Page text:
Journalist: 'Amazing' collapse of Army prison system
Brig. Gen. Mark Kimmitt says "small group of people" involved in alleged prison abuse.
Uncle of soldier accused of abusing detainees blames treatment on civilians hired by U.S. government.
Gen. Richard Myers denies reports of widespread abuse of inmates.
(CNN) -- The U.S. military is denying reports of widespread abuse of Iraqi prisoners, after an article in The New Yorker magazine cited an Army report describing abuses of inmates at the Abu Ghraib prison, near Baghdad.
Pulitzer Prize winning journalist Seymour Hersh, author of The New Yorker piece, discussed his findings Monday with CNN anchor Soledad O'Brien.
O'BRIEN: Let's talk about this internal Army report that you obtained. And you base a lot of your reporting, in fact, on this Gen. [Antonio] Taguba's report. He described it as "sadistic, blatant and wanton criminal abuses" at this specific prison. That's a quote there. Give us some of the specifics that you talk about in your report.
HERSH: Well, the big thing that the general did is he said the photographs you saw of the Iraqi men being humiliated are one element, but even before those photographs, there was a consistent pattern of very sadistic treatment being done, not by the kids that you saw, mostly done by the interrogators at the prison.
Every prison has an interrogation section with military intelligence officers, CIA people and private contractors. And in that side of the facility, there were beatings, regular beatings, threats, threatened rape, sodomy. I mean, it's just the usual list of torture stuff that I guess we went to Iraq to stop in the prisons there.
O'BRIEN: You describe it as almost routine. You say it's a fact of Army life, that the soldiers felt no need to hide anything. How do you know that it's routine when everything we have heard from military officials at this point is sort of more of a description of a few bad apples?
HERSH: You know, that's a funny description, the bad seed description. What you see is a prison that was out of control, according to the Taguba report.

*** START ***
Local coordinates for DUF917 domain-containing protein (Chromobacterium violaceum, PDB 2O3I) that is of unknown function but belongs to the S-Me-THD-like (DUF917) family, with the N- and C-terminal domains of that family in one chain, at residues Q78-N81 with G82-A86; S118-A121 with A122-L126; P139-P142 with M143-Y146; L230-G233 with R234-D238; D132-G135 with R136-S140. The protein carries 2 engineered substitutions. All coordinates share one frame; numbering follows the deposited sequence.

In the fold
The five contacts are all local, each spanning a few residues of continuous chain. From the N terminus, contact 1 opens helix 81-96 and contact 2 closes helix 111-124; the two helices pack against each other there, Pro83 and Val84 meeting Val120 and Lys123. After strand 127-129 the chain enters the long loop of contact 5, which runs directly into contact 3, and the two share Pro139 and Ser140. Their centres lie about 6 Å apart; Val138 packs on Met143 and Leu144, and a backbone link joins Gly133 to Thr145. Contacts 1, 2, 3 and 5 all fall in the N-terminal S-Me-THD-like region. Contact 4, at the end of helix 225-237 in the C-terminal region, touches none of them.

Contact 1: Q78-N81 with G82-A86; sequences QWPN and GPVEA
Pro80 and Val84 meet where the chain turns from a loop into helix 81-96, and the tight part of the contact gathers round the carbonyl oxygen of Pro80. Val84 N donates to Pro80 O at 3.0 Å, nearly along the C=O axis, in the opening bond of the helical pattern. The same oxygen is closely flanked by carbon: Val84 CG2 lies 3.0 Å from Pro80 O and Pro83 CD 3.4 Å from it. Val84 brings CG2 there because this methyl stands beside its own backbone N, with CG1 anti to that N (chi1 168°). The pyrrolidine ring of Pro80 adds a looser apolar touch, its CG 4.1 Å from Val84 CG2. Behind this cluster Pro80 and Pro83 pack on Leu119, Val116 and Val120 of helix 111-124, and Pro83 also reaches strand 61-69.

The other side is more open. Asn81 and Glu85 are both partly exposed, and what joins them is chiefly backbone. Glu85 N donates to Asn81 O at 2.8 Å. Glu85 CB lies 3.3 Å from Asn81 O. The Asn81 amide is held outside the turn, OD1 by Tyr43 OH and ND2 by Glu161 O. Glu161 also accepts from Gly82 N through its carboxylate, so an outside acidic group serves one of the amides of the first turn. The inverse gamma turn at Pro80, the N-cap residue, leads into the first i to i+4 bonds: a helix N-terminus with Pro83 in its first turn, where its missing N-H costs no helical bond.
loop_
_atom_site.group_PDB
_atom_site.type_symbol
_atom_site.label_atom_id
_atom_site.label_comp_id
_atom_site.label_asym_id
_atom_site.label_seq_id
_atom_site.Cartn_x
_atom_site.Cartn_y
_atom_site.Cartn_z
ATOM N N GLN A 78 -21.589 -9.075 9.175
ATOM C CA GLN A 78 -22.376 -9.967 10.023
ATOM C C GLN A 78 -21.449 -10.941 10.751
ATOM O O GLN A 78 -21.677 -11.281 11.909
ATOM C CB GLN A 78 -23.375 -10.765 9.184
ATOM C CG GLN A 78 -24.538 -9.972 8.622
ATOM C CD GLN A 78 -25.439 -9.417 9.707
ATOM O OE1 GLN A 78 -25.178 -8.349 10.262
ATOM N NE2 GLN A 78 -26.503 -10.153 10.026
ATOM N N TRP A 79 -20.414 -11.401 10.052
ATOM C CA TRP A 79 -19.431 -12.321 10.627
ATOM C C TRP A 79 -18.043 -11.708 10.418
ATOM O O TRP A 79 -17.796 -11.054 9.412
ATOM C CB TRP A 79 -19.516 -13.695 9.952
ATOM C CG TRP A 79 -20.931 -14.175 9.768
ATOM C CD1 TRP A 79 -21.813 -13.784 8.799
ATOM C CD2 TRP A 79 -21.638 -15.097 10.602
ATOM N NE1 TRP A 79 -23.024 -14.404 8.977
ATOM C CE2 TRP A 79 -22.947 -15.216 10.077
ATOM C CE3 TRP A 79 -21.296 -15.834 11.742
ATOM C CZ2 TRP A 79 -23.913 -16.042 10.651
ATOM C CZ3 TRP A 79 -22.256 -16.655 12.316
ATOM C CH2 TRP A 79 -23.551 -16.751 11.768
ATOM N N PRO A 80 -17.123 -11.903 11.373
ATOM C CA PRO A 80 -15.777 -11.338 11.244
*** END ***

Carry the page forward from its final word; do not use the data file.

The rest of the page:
That's Maj. Gen. Antonio Taguba [who] wrote the report, and a quite brilliant 53-page report, devastating report, turned in, in February, in which he said the problems were systemic, endemic throughout the command structure.
Since last fall, the Army, the high level in Iraq and certainly in Washington, knew there were problems in the prison system. His was the third major study done of the prison system. And he just was, I have to tell you, to the credit of the general, very straightforward.
He criticized some of the earlier reports that had been done, said they missed it. They didn't get the story.
And so -- and I also had the advantage of reading some of the trial transcripts in which GIs do describe the fact that they could do this stuff and photograph it and just walk around. In some photographs, for example, you see as many as 12 or 13 different pairs of feet. And so, only six have been named. Clearly, a lot of other people were aware of what's going on and were doing it. It sounds awful, but it is true.
O'BRIEN: You talk about the prison system. A lot of what we heard is only specifically this particular prison, the Abu Ghraib prison. Are you saying then it's not only widespread within this prison, it's widespread systematically across Iraq?
HERSH: Well, the woman in charge, Gen. Karpinski, Janis Karpinski who is saying that she didn't know much about what happened with the photographs, Gen. Taguba's report was very, very critical of her for the way she ran the prison system. She was in charge of the three main prisons in Iraq.